“[T]he Church is one, and as she is one, cannot be both within and without. For if she is with [the heretic] Novatian, she was not with [Pope] Cornelius. But if she was with Cornelius, who succeeded the bishop [of Rome], Fabian, by lawful ordination, and whom, beside the honor of the priesthood the Lord glorified also with martyrdom, Novatian is not in the Church; nor can he be reckoned as a bishop, who, succeeding to no one, and despising the evangelical and apostolic tradition, sprang from himself. For he who has not been ordained in the Church can neither have nor hold to the Church in any way” (Letters 69[75]:3 [A.D. 253]).



Jerome

“Far be it from me to speak adversely of any of these clergy who, in succession from the apostles, confect by their sacred word the Body of Christ and through whose efforts also it is that we are Christians” (Letters 14:8 [A.D. 396]).



Augustine

“[T]here are many other things which most properly can keep me in [the Catholic Church’s] bosom. The unanimity of peoples and nations keeps me here. Her authority, inaugurated in miracles, nourished by hope, augmented by love, and confirmed by her age, keeps me here. The succession of priests, from the very see of the apostle Peter, to whom the Lord, after his resurrection, gave the charge of feeding his sheep [John 21:15–17], up to the present episcopate, keeps me here. And last, the very name Catholic, which, not without reason, belongs to this Church alone, in the face of so many heretics, so much so that, although all heretics want to be called ‘Catholic,’ when a stranger inquires where the Catholic Church meets, none of the heretics would dare to point out his own basilica or house” (Against the Letter of Mani Called “The Foundation” 4:5 [A.D. 397]).

(Source: https://www.churchfathers.org/apostolic-succession/)



Authority of the Pope


Pope Clement I

“Owing to the sudden and repeated calamities and misfortunes which have befallen us, we must acknowledge that we have been somewhat tardy in turning our attention to the matters in dispute among you, beloved; and especially that abominable and unholy sedition, alien and foreign to the elect of God, which a few rash and self-willed persons have inflamed to such madness that your venerable and illustrious name, worthy to be loved by all men, has been greatly defamed. . . . Accept our counsel and you will have nothing to regret. . . . If anyone disobey the things which have been said by him [God] through us [i.e., that you must reinstate your leaders], let them know that they will involve themselves in transgression and in no small danger. . . . You will afford us joy and gladness if being obedient to the things which we have written through the Holy Spirit, you will root out the wicked passion of jealousy” (Letter to the Corinthians 1, 58–59, 63 [A.D. 80]).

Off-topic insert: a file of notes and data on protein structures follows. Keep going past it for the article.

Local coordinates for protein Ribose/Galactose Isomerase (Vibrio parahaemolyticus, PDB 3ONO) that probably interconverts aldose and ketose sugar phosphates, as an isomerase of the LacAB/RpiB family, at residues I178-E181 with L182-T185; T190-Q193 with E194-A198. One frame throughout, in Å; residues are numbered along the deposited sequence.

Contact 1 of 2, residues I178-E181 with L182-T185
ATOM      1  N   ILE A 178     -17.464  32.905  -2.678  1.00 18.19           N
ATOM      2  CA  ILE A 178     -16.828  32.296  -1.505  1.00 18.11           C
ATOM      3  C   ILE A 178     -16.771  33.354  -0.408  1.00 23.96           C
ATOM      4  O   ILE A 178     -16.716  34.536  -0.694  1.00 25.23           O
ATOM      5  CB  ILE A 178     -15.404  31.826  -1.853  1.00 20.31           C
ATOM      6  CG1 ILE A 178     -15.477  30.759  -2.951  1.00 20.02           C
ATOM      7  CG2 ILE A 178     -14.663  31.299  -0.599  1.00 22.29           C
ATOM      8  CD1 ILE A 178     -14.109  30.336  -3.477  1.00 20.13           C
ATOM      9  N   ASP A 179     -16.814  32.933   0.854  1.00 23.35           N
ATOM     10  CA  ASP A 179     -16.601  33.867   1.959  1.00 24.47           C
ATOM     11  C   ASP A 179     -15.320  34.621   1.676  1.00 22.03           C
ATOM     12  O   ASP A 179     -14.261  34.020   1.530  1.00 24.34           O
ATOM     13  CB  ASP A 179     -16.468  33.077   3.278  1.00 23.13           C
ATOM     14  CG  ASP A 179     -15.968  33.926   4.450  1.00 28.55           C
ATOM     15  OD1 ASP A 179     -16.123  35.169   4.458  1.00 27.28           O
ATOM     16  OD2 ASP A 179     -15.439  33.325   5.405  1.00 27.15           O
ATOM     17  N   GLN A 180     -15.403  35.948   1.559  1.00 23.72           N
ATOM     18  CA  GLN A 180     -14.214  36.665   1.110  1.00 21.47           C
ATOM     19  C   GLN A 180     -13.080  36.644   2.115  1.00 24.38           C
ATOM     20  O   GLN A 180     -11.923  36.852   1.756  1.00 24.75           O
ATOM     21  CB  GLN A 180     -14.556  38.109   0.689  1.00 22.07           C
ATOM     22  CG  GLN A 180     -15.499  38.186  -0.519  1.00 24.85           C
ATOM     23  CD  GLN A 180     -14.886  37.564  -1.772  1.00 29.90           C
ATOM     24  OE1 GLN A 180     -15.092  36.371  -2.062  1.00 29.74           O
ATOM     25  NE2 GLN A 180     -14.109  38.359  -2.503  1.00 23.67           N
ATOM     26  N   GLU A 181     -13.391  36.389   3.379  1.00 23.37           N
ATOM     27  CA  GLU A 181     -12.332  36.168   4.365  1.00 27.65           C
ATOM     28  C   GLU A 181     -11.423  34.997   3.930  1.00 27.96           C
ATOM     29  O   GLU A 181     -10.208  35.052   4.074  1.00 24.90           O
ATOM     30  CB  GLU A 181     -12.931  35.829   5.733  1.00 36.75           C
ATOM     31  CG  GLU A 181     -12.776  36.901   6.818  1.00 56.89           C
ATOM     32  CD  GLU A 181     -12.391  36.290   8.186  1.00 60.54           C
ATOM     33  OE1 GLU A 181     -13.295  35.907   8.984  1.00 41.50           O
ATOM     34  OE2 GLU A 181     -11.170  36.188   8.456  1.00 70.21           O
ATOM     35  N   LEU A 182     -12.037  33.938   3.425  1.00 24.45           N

Hermas

“Therefore shall you [Hermas] write two little books and send one to Clement [Bishop of Rome] and one to Grapte. Clement shall then send it to the cities abroad, because that is his duty” (The Shepherd 2:4:3 [A.D. 80]).


Ignatius of Antioch

“Ignatius . . . to the church also which holds the presidency, in the location of the country of the Romans, worthy of God, worthy of honor, worthy of blessing, worthy of praise, worthy of success, worthy of sanctification, and, because you hold the presidency in love, named after Christ and named after the Father” (Letter to the Romans 1:1 [A.D. 110]).

“You [the church at Rome] have envied no one, but others you have taught. I desire only that what you have enjoined in your instructions may remain in force” (ibid., 3:1).


Dionysius of Corinth

“For from the beginning it has been your custom to do good to all the brethren in various ways and to send contributions to all the churches in every city. . . . This custom your blessed Bishop Soter has not only preserved, but is augmenting, by furnishing an abundance of supplies to the saints and by urging with consoling words, as a loving father his children, the brethren who are journeying” (Letter to Pope Soter in Eusebius, Church History 4:23:9 [A.D. 170]).

“Today we have observed the Lord’s holy day, in which we have read your letter [Pope Soter]. Whenever we do read it [in church], we shall be able to profit thereby, as also we do when we read the earlier letter written to us by Clement” (ibid., 4:23:11).


The Martyrs of Lyons

“And when a dissension arose about these said people [the Montanists], the brethren in Gaul once more . . . [sent letters] to the brethren in Asia and Phrygia and, moreover to Eleutherius, who was then [A.D. 175] bishop of the Romans, negotiating for the peace of the churches” (Eusebius, Church History 5:3:4 [A.D. 312])

“And the same martyrs too commended Irenaeus, already at that time [A.D. 175] a presbyter of the community of Lyons, to the said bishop of Rome, rendering abundant testimony to the man, as the following expressions show: ‘Once more and always we pray that you may rejoice in God, Pope Eleutherius. This letter we have charged our brother and companion Irenaeus to convey to you, and we beg you to receive him as zealous for the covenant of Christ’” (ibid., 5:4:1–2).


Irenaeus